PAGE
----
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One year after the 1998 embassy bombings, Sen. Charles E. Schumer, D-N.Y., and a Republican colleague introduced legislation to block terrorists from using clandestine offshore bank accounts to funnel cash into the United States.

As stories about the destruction of American embassies in Kenya and Tanzania eased off the nation's front pages, Schumer's legislation was smothered by lobbyists employed by the financial services industry, and the Senate Banking Committee, then headed by Sen. Phil Gramm, R-Texas.

Now, with most of Wall Street's financial services community left in shreds by the Sept. 11 attacks, and with a Democratic committee chairman and some help from the White House, Schumer is making a new attempt to pass a bill barring U.S. banks from cooperating with offshore "instant" banks that refuse to help U.S. investigators track terrorists' funds.

But Gramm and some banking lobbyists are still fighting the legislation.

Goldman Sachs & Co. is the sole financial services firm remaining in lower Manhattan. The offices of Fujibank, Wachovia-First Union, Bank of America, Fiduciary Trust, Morgan Stanley, Lehman Brothers and EuroBrokers were all in the World Trade Center, and all were destroyed.

Last year, Rep. John J. LaFalce, D-Town of Tonawanda, and Sen. John Kerry, D-Mass., proposed separate legislation to restrict these offshore "shell banks."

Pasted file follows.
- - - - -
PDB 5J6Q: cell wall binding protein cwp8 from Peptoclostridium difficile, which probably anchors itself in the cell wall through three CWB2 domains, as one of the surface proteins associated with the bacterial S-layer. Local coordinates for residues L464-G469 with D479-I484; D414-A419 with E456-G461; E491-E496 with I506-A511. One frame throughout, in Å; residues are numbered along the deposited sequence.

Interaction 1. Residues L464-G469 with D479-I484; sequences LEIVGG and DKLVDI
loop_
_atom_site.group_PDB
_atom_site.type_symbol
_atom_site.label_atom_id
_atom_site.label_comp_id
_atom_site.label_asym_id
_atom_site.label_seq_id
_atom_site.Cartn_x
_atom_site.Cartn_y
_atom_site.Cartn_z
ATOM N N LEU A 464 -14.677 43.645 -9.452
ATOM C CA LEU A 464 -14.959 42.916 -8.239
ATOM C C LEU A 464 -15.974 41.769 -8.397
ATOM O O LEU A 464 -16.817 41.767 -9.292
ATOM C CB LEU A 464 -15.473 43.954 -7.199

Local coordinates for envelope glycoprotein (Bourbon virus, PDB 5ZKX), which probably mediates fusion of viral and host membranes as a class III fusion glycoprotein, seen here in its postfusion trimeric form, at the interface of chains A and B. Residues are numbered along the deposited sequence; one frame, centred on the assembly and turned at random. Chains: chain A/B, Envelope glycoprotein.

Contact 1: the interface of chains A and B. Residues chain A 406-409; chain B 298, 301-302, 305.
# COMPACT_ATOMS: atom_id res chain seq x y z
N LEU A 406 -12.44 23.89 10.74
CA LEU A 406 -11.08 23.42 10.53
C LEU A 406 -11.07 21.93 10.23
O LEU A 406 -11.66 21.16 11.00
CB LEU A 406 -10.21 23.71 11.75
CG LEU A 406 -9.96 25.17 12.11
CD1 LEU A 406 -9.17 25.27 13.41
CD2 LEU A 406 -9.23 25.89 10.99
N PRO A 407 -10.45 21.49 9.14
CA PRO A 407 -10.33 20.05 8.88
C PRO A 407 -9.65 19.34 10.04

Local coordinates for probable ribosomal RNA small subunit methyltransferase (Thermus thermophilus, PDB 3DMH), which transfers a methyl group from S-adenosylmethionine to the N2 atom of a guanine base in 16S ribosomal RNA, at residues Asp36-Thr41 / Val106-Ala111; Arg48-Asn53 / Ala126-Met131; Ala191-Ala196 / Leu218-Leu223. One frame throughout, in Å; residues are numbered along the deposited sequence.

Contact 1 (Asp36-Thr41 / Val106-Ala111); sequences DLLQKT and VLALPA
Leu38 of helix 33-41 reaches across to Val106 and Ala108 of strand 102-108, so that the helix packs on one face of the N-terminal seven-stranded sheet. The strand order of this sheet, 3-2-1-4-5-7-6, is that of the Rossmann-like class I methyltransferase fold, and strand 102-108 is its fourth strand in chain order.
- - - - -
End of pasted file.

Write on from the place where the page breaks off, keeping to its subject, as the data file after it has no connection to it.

The term refers to financial institutions that can be created on the Internet almost instantly for a hefty fee.

But House Majority Leader Dick Armey, R-Texas, refused to allow the Banking Committee to bring the bill to the floor, according to Democratic congressional sources.

LaFalce announced Wednesday that he and a bipartisan group of senators are introducing bills giving the secretary of the treasury and others broad discretion to interfere with terrorists' access to money in the United States.

LaFalce's effort is a new move calculated to get around Gramm and Armey -- and the financial services industry, which donates $37 million every two years to federal candidates.

LaFalce, the senior Democrat on the banking panel, said his and Kerry's bill would give the government legal authority and discretion to deal with offshore money laundering.

LaFalce said Bush does not yet have the legal tools to carry out the campaign against money laundering he announced Monday.

Schumer's legislation would allow the government to bar U.S. banks from dealing with any offshore instant bank that refused to reveal the sources of its funds.

"There is a vast and fierce opposition on the Internet between mostly small island countries for this mother lode of terrorism, illegal drug and fraud money," Schumer said, referring to countries that invite foreigners to set up instant banks for fees ranging up to $90,000.

Schumer said the Treasury Department reported that $4.8 trillion is held in small countries with strict financial secrecy laws.

"That's more hidden money than the combined gross domestic product of France, Germany and Italy," Schumer said.

In response to moves by Bush and Congress against money laundering, Gramm warned he will oppose legislation that gives the treasury secretary too much discretionary power.

Bush said Monday that he wants the government to be able to punish any nation that refuses to cooperate in blocking terrorists' access to funds.


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